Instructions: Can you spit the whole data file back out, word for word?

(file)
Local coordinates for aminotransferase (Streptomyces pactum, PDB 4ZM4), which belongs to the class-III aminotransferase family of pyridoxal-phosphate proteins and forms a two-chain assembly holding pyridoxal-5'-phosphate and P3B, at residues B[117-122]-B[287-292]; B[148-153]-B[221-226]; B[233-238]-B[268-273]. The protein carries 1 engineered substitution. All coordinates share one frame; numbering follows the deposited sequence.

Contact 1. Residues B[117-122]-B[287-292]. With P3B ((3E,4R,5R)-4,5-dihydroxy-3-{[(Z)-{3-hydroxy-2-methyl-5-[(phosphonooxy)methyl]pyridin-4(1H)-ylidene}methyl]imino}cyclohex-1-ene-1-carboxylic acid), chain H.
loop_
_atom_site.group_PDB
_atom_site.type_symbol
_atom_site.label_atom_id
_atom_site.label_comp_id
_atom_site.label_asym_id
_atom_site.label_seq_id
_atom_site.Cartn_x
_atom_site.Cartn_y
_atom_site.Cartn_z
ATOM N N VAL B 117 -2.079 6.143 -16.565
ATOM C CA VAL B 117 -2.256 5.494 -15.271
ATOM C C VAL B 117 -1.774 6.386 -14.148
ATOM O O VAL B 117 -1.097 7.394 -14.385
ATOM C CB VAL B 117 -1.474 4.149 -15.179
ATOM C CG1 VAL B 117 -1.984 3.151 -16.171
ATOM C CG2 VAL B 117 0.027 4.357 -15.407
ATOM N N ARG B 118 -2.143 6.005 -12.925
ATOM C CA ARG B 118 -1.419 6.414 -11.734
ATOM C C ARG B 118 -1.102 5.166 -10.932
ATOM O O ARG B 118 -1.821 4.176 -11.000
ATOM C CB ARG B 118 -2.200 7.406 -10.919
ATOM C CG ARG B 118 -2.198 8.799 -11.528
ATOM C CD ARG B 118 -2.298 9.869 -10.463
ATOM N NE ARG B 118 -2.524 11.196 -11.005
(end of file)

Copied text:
Local coordinates for aminotransferase (Streptomyces pactum, PDB 4ZM4), which belongs to the class-III aminotransferase family of pyridoxal-phosphate proteins and forms a two-chain assembly holding pyridoxal-5'-phosphate and P3B, at residues B[117-122]-B[287-292]; B[148-153]-B[221-226]; B[233-238]-B[268-273]. The protein carries 1 engineered substitution. All coordinates share one frame; numbering follows the deposited sequence.

Contact 1. Residues B[117-122]-B[287-292]. With P3B ((3E,4R,5R)-4,5-dihydroxy-3-{[(Z)-{3-hydroxy-2-methyl-5-[(phosphonooxy)methyl]pyridin-4(1H)-ylidene}methyl]imino}cyclohex-1-ene-1-carboxylic acid), chain H.
loop_
_atom_site.group_PDB
_atom_site.type_symbol
_atom_site.label_atom_id
_atom_site.label_comp_id
_atom_site.label_asym_id
_atom_site.label_seq_id
_atom_site.Cartn_x
_atom_site.Cartn_y
_atom_site.Cartn_z
ATOM N N VAL B 117 -2.079 6.143 -16.565
ATOM C CA VAL B 117 -2.256 5.494 -15.271
ATOM C C VAL B 117 -1.774 6.386 -14.148
ATOM O O VAL B 117 -1.097 7.394 -14.385
ATOM C CB VAL B 117 -1.474 4.149 -15.179
ATOM C CG1 VAL B 117 -1.984 3.151 -16.171
ATOM C CG2 VAL B 117 0.027 4.357 -15.407
ATOM N N ARG B 118 -2.143 6.005 -12.925
ATOM C CA ARG B 118 -1.419 6.414 -11.734
ATOM C C ARG B 118 -1.102 5.166 -10.932
ATOM O O ARG B 118 -1.821 4.176 -11.000
ATOM C CB ARG B 118 -2.200 7.406 -10.919
ATOM C CG ARG B 118 -2.198 8.799 -11.528
ATOM C CD ARG B 118 -2.298 9.869 -10.463
ATOM N NE ARG B 118 -2.524 11.196 -11.005